Benedict XVI Places Synod in Hands of Mary

Offers Marian Reflection to Assembly for Mideast

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VATICAN CITY, OCT. 11, 2010 (Zenit.org).- Benedict XVI is nestling the special synod on the Middle East within the hands of Our Lady, under two of her most striking titles: Mother of God and Mother of the Church.



The Pope gave the first reflection this morning, as the synod fathers began their first working day with the hymn "Veni, Creator Spiritus." The Special Assembly for the Middle East of the Synod of Bishops is under way in Rome through Oct. 24.

The Holy Father referenced today's date 48 years ago: Oct. 11, 1962, when Pope John XXIII inaugurated the Second Vatican Council on what was then the feast of the Divine Motherhood of Mary.

"[W]ith this gesture, with this date, Pope John wished to entrust the whole council into the motherly hands and maternal heart of the Madonna," Benedict XVI reflected. "We too begin on Oct. 11, we too wish to entrust this synod, with all its problems, with all its challenges, with all its hopes, to the maternal heart of the Madonna, the Mother of God."

The 170 synod fathers present at the general congregation went on to hear the Pontiff's reflection about Our Lady, Theotokos, and also Mother of the Church.

"With the incarnation [...] God drew us into himself and God in himself is the relationship and allows us to participate in his interior relationship," he said. "Thus we are in his being Father, Son and Holy Spirit, we are within his being in relationship, we are in relationship with him and he truly created the relationship with us. At that moment, God wished to be born from woman and remain himself: this is the great event."

Pope Paul VI would go on to close the council with reference to Mary, Mater Ecclesiae, Benedict XVI recalled.

"And these two icons, which begin and end the council, are intrinsically linked, and are, in the end, one single icon," he said. "Because Christ was not born like any other individual. He was born to create a body for himself. [...] Where Christ is born, the movement of summation begins, the moment of the calling begins, of construction of his Body, of the Holy Church. The Mother of Theos, the Mother of God, is the Mother of the Church, because she is the Mother of he who came to unite all in his resurrected body."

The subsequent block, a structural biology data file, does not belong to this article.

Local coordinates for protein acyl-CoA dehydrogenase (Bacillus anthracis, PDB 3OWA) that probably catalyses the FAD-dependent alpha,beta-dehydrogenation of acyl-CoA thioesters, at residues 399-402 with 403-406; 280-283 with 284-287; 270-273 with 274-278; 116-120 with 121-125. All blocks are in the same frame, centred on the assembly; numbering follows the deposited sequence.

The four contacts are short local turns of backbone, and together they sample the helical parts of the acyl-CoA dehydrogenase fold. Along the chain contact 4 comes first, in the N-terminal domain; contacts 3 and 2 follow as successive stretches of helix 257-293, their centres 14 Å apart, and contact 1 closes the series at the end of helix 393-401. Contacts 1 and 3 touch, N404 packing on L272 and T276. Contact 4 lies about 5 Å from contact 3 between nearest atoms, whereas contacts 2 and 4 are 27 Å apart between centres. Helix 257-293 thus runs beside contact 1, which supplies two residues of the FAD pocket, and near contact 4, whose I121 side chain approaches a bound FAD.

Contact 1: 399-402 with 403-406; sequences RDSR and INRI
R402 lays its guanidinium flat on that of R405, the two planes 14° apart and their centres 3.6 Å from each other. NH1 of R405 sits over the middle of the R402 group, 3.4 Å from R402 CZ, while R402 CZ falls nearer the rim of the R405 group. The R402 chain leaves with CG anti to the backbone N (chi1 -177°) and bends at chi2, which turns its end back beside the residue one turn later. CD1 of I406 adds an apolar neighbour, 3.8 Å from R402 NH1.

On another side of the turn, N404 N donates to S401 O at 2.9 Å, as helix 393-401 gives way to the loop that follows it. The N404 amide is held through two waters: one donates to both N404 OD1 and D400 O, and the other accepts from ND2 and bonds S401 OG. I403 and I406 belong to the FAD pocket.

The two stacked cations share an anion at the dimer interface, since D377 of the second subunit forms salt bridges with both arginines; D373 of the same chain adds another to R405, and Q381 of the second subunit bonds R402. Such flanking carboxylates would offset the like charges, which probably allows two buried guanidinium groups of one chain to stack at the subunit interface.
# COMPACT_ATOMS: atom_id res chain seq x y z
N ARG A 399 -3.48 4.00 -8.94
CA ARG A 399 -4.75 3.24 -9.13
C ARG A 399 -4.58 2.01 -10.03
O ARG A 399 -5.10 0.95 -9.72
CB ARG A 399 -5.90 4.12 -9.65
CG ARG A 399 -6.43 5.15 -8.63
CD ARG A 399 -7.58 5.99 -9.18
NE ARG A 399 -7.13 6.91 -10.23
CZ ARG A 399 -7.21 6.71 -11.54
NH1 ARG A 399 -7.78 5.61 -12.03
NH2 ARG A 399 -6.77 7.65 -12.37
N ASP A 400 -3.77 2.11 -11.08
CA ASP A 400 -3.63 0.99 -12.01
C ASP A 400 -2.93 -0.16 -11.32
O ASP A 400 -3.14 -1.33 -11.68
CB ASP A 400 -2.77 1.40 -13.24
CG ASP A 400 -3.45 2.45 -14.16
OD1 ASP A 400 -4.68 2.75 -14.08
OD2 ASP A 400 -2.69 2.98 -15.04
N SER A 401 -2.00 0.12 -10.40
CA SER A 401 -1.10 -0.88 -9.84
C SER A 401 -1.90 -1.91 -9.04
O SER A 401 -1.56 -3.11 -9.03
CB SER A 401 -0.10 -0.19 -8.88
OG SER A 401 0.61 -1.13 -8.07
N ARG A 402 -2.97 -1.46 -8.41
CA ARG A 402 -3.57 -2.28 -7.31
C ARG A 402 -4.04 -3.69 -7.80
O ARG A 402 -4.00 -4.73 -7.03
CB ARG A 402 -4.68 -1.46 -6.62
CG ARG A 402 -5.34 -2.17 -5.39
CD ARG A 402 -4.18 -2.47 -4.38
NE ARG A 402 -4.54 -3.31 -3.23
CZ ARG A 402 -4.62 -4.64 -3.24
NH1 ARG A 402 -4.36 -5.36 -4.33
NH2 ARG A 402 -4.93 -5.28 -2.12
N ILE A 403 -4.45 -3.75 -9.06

Powerless gods

The Bishop of Rome went on to reflect about Psalm 82 [81] from the second psalm of this morning's liturgy of the hours.

"In this Psalm, in a great concentration, in a prophetic vision, we can see the power taken from the gods," he said. "Those who seemed to be gods are not gods and lose their divine characteristics, and fall to earth."

This is the process of the history of religion, the Holy Father suggested; the "transformation of the world, the knowledge of the true God, the loss of power by the forces that dominate the world, is a process of suffering." It is achieved with the blood of martyrs that "takes the power away from the divinities, starting with the divine emperor."

"It is the blood of the martyrs, the suffering, the cry of the Mother Church that makes them fall and thus transforms the world," he said. "This fall is not only the knowledge that they are not God; it is the process of transformation of the world, which costs blood, costs the suffering of the witnesses of Christ. And, if we look closely, we can see that this process never ends."

The Pontiff went on to note the "great powers of today’s history," including "anonymous capital that enslaves man"; "the power of the terroristic ideologies" with violence in the name of God; "then drugs, this power that, like a voracious beast, extends its claws to all parts of the world and destroys it"; or "even the way of living proclaimed by public opinion: today we must do things like this, marriage no longer counts, chastity is no longer a virtue, and so on."
 "These ideologies that dominate, that impose themselves forcefully, are divinities. And in the pain of the saints, in the suffering of believers, of the Mother Church which we are a part of, these divinities must fall," he said.

The Bishop of Rome concluded, again quoting the Psalm: "'Arise, God, judge the world.' Thus we also say to the Lord: 'Arise at this moment, take the world in your hands, protect your Church, protect humanity, protect the earth.' And we once again entrust ourselves to the Mother of God, to Mary, and pray: 'You, the great believer, you who have opened the earth to the heavens, help us, open the doors today as well, that truth might win, the will of God, which is the true good, the true salvation of the world.'"

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